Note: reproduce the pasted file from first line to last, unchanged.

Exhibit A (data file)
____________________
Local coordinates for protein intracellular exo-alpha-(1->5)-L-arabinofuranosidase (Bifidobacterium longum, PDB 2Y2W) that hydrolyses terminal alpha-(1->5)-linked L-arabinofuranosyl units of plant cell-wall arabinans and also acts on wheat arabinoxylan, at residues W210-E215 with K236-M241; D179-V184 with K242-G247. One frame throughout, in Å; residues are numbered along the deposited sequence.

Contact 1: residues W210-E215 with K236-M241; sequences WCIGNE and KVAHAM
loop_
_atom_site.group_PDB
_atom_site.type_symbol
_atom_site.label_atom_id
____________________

Local coordinates for protein intracellular exo-alpha-(1->5)-L-arabinofuranosidase (Bifidobacterium longum, PDB 2Y2W) that hydrolyses terminal alpha-(1->5)-linked L-arabinofuranosyl units of plant cell-wall arabinans and also acts on wheat arabinoxylan, at residues W210-E215 with K236-M241; D179-V184 with K242-G247. One frame throughout, in Å; residues are numbered along the deposited sequence.

Contact 1: residues W210-E215 with K236-M241; sequences WCIGNE and KVAHAM
loop_
_atom_site.group_PDB
_atom_site.type_symbol
_atom_site.label_atom_id